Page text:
The violence of the SA had been important in Hitler's rise to power, so he wanted to use the SA to eliminate opposition, meaning that once he gained power, Hitler used state resources to consolidate his position and rapidly expanded the SA - it grew from 500,000 in January 1933 to around 3 million a year later. Also, the SA's activities gained legal authority - in February 1933, the SA and Stalhelm merged and were recognised as the 'auxillary police' and the regular police forces were forbidden from interfering with the SA. The SA participated in a sustained attack on trade union and KPD offices (they broke up SPD and KPD meetings). In February, a Nazi shot the SPD mayor of a town of Prussia and a communist was killed in clashes with the SA. These crimes were ignored by the police and when a SPD newspaper condemned the killings, the paper was banned. The Centre Party also became a target after its newspaper criticized the regime (its newspapers were banned). Thousands of communists, socialists and trade unionists were rounded up and imprisoned in temporary concentration camps. The first permanent concentration camp was established in March 1933 at Dachau. By July 1933, over 25,000 political prisoners had been arrested by the SA and put in some 70 camps.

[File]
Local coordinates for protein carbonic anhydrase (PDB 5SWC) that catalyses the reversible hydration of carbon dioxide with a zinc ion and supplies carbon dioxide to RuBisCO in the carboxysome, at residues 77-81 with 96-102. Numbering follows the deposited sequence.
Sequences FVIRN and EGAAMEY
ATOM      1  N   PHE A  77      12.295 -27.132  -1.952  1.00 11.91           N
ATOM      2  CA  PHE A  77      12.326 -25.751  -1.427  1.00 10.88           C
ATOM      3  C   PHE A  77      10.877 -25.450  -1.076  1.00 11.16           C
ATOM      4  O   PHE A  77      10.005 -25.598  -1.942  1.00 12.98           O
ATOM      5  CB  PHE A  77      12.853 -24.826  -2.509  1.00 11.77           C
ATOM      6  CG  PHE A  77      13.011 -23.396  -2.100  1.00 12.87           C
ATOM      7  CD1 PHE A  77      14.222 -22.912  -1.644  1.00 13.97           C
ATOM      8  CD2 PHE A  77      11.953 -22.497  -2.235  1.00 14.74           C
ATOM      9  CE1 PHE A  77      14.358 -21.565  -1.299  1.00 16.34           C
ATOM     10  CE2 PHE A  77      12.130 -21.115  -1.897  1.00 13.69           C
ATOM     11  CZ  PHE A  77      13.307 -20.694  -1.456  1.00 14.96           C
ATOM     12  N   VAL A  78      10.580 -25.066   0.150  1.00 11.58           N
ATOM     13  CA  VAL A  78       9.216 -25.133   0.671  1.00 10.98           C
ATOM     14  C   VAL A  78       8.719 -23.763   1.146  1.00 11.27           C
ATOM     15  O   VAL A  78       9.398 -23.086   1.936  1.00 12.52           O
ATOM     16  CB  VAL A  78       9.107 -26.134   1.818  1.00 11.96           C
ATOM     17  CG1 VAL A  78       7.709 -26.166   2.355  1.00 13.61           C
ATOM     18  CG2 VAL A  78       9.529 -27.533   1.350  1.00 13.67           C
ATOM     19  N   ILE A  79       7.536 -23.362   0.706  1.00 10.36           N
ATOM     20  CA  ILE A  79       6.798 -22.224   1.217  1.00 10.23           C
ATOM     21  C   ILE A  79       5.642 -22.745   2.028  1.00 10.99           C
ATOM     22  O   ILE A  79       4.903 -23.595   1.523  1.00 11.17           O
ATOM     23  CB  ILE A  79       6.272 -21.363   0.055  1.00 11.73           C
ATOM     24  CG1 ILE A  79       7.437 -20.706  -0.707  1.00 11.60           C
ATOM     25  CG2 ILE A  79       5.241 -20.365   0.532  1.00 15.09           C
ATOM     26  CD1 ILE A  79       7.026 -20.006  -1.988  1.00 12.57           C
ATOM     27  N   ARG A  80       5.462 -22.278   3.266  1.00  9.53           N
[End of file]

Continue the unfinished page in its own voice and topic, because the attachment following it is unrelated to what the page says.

The Reichstag fire